As global demand for US-made denim continues to rise, Cone Denim is expanding production of the company's traditional, old-fashioned selvage jeans at their iconic White Oak factory.White Oak's factory stands as America's oldest working denim mill at 107 years old. Having gone through many transitions over the years, the factory is back in action and increasing production significantly to meet growing demand.
Demand for selvage jeans, which are much more durable than the modern variety of denim, is rapidly growing as the old-fashioned look is becoming more popular worldwide. This look is characterized by the emerging style of rolled up bottoms displaying the continuous, uncut edge seen here to the right that is only possible to create by using the processes done in Cone Denim's White Oak facility located in Greensboro, NC.
This style of denim was popular for many years, but began disappearing during the 1970's as many U.S. mills switched to higher-speed production processes to remain competitive with global suppliers. Very few companies retained the ability to produce selvage jeans. Now, White Oak is the only place in the world where the original Draper fly-shuttle looms used to produce selvage jeans are still running.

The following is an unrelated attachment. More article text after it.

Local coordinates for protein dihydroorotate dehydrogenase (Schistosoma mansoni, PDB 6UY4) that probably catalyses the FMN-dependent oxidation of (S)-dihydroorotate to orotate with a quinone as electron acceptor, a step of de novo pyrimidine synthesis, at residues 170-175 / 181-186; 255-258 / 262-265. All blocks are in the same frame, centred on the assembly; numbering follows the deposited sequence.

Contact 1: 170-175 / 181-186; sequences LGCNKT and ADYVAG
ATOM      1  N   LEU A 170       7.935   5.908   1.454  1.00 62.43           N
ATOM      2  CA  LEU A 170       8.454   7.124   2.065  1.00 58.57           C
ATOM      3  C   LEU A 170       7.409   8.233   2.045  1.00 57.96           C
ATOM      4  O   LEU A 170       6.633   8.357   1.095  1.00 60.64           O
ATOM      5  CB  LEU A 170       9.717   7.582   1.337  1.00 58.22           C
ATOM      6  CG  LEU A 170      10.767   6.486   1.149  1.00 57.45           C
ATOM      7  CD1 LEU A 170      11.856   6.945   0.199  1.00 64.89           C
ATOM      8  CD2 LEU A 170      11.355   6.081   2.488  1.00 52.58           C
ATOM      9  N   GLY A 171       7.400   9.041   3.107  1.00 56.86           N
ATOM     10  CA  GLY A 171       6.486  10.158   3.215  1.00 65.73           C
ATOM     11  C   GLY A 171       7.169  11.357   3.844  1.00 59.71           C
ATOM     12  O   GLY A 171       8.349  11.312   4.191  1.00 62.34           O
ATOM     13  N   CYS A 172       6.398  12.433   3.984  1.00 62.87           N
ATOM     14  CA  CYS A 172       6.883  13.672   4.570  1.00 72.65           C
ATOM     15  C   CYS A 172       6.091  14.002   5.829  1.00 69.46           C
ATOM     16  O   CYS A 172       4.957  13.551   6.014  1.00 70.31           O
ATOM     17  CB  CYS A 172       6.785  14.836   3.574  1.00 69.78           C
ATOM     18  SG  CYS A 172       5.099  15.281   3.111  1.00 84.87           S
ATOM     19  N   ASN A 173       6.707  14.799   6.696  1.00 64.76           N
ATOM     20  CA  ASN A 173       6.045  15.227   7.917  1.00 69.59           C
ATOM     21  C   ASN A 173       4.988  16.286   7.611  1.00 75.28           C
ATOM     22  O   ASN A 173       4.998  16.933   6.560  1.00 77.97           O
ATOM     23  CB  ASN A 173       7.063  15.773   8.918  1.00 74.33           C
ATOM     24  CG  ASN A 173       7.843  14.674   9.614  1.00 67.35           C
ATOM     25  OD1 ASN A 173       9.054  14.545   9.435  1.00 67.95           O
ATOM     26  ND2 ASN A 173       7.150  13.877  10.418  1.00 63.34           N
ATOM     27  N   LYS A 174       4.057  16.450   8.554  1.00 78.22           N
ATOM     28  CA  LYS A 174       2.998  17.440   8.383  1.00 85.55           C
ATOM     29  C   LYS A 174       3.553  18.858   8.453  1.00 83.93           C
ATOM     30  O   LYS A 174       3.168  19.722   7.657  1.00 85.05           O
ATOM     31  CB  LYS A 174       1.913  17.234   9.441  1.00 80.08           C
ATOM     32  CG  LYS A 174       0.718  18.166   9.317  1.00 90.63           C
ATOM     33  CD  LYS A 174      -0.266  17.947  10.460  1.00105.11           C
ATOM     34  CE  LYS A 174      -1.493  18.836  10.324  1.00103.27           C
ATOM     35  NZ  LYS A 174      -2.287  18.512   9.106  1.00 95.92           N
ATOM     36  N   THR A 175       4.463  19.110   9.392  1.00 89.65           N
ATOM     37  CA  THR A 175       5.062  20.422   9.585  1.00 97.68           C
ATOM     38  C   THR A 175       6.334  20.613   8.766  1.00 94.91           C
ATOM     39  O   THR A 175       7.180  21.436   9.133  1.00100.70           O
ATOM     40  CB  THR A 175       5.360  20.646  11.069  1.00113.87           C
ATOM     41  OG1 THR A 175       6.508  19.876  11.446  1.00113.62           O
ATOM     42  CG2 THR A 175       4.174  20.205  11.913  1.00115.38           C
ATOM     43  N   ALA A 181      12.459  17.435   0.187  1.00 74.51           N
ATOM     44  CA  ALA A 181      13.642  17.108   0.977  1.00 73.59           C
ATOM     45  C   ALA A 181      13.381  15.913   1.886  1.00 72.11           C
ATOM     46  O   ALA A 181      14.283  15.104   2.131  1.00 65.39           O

Popular brands the likes of Levi's, J Brand, True Religion, J. Crew, and many more are loyal customers of Cone Denim's White Oak facility because the very unique, high quality denim that they produce isn't posisble to make in a high-speed loom. Cone Denim has found themselves in a unique, valuable market position as the only current producer of an increasingly popular style of denim.
The company has brought all of its old machines out of storage and put them back into working order to meet the growing Made in USA denim demand. The company searched scrap yards and abandoned mills for more old denim looms to get into working order. Now that they've found more looms, they've restored them and fabricated new parts. They expect to boost selvage denim production by over 25% once the new installations are complete in the next month.
This type of denim production is truly a work of art. And with high-end denim sales fetching over $170 a pair becoming sustainable product lines for many fashion & apparel retailers, that demand doesn't appear to be changing any time soon.